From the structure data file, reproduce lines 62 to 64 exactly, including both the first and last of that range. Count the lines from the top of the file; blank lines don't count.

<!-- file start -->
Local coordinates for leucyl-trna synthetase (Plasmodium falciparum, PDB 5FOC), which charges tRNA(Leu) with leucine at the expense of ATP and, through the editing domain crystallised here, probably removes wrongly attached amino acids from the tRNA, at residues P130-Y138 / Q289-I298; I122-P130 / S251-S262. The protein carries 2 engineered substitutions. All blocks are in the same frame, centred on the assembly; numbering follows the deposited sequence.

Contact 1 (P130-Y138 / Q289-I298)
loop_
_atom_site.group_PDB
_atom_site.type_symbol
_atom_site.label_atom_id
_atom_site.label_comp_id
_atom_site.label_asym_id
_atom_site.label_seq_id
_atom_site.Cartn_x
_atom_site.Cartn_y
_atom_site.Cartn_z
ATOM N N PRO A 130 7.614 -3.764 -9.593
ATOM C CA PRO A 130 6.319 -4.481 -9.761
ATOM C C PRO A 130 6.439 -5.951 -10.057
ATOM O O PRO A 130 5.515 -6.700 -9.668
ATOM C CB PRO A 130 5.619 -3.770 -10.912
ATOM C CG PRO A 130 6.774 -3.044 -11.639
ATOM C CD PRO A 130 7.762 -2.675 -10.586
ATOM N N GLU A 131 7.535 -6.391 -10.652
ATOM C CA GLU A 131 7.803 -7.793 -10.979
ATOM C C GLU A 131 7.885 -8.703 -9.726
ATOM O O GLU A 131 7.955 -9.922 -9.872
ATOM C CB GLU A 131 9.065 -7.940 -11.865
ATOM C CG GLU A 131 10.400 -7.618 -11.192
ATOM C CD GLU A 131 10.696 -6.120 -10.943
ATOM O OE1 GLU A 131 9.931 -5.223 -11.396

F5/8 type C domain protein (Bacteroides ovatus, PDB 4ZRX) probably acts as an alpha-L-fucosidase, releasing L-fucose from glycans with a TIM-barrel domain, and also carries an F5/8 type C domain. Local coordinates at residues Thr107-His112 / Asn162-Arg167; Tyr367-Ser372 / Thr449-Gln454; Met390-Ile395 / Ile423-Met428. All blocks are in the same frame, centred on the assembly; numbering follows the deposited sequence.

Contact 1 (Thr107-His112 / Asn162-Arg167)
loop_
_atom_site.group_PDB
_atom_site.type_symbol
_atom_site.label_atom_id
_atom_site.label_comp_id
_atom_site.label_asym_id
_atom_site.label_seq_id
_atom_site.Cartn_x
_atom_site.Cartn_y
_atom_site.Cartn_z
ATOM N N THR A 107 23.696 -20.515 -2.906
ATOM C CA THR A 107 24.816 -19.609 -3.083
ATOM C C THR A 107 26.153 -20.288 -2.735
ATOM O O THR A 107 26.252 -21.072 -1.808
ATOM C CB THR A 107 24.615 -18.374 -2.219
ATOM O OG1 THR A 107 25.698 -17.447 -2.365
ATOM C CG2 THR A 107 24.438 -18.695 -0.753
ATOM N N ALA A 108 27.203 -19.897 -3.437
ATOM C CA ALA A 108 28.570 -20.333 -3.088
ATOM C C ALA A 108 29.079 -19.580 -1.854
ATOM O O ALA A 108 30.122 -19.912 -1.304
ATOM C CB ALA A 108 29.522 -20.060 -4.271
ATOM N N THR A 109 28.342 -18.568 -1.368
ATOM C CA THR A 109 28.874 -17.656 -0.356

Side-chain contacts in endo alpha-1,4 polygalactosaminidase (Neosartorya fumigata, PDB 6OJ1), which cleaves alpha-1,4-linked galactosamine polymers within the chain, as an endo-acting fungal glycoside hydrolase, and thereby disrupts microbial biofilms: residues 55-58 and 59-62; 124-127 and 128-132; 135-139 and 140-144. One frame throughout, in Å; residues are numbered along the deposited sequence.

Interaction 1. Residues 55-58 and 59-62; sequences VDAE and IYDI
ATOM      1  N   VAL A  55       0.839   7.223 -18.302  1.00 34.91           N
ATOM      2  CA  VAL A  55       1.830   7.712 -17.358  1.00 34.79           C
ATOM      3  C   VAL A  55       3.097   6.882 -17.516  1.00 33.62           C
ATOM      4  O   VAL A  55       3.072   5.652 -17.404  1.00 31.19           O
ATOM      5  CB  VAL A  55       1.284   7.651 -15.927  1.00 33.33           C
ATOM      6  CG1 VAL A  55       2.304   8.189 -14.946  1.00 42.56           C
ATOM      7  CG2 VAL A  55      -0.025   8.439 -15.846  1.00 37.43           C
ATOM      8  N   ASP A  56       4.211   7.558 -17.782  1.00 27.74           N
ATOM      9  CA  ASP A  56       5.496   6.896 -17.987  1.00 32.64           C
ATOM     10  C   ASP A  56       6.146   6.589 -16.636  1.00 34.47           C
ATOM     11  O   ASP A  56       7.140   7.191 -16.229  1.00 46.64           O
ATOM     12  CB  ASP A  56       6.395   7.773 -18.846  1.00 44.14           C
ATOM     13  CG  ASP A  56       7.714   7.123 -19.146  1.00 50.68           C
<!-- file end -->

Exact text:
ATOM      7  CG2 VAL A  55      -0.025   8.439 -15.846  1.00 37.43           C
ATOM      8  N   ASP A  56       4.211   7.558 -17.782  1.00 27.74           N
ATOM      9  CA  ASP A  56       5.496   6.896 -17.987  1.00 32.64           C